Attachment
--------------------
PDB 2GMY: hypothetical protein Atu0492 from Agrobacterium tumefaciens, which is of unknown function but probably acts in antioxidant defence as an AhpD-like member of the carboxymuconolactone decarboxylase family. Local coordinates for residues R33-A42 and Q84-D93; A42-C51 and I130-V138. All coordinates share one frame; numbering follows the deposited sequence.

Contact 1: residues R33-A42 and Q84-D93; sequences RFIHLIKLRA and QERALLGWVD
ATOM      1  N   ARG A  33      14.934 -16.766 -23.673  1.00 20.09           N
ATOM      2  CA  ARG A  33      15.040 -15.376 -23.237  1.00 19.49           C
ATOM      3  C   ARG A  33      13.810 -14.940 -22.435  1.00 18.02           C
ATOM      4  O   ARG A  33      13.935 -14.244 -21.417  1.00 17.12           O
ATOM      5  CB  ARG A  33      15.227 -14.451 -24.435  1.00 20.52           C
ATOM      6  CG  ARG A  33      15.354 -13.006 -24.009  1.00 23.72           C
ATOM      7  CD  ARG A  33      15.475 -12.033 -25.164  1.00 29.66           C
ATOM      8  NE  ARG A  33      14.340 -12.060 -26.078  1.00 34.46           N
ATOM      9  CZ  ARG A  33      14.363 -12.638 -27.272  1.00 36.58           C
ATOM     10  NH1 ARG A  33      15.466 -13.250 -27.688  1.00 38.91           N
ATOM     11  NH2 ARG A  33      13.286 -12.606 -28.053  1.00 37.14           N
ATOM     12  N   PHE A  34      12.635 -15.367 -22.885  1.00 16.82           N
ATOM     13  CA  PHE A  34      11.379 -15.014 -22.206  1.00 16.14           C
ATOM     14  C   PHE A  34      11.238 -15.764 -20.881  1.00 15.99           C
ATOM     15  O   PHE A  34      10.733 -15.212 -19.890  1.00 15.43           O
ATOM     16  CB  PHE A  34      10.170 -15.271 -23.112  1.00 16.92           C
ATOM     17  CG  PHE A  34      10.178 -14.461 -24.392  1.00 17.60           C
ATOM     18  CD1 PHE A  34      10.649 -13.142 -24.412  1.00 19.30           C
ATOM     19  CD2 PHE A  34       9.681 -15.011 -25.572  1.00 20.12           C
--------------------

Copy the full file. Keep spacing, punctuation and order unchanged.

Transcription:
PDB 2GMY: hypothetical protein Atu0492 from Agrobacterium tumefaciens, which is of unknown function but probably acts in antioxidant defence as an AhpD-like member of the carboxymuconolactone decarboxylase family. Local coordinates for residues R33-A42 and Q84-D93; A42-C51 and I130-V138. All coordinates share one frame; numbering follows the deposited sequence.

Contact 1: residues R33-A42 and Q84-D93; sequences RFIHLIKLRA and QERALLGWVD
ATOM      1  N   ARG A  33      14.934 -16.766 -23.673  1.00 20.09           N
ATOM      2  CA  ARG A  33      15.040 -15.376 -23.237  1.00 19.49           C
ATOM      3  C   ARG A  33      13.810 -14.940 -22.435  1.00 18.02           C
ATOM      4  O   ARG A  33      13.935 -14.244 -21.417  1.00 17.12           O
ATOM      5  CB  ARG A  33      15.227 -14.451 -24.435  1.00 20.52           C
ATOM      6  CG  ARG A  33      15.354 -13.006 -24.009  1.00 23.72           C
ATOM      7  CD  ARG A  33      15.475 -12.033 -25.164  1.00 29.66           C
ATOM      8  NE  ARG A  33      14.340 -12.060 -26.078  1.00 34.46           N
ATOM      9  CZ  ARG A  33      14.363 -12.638 -27.272  1.00 36.58           C
ATOM     10  NH1 ARG A  33      15.466 -13.250 -27.688  1.00 38.91           N
ATOM     11  NH2 ARG A  33      13.286 -12.606 -28.053  1.00 37.14           N
ATOM     12  N   PHE A  34      12.635 -15.367 -22.885  1.00 16.82           N
ATOM     13  CA  PHE A  34      11.379 -15.014 -22.206  1.00 16.14           C
ATOM     14  C   PHE A  34      11.238 -15.764 -20.881  1.00 15.99           C
ATOM     15  O   PHE A  34      10.733 -15.212 -19.890  1.00 15.43           O
ATOM     16  CB  PHE A  34      10.170 -15.271 -23.112  1.00 16.92           C
ATOM     17  CG  PHE A  34      10.178 -14.461 -24.392  1.00 17.60           C
ATOM     18  CD1 PHE A  34      10.649 -13.142 -24.412  1.00 19.30           C
ATOM     19  CD2 PHE A  34       9.681 -15.011 -25.572  1.00 20.12           C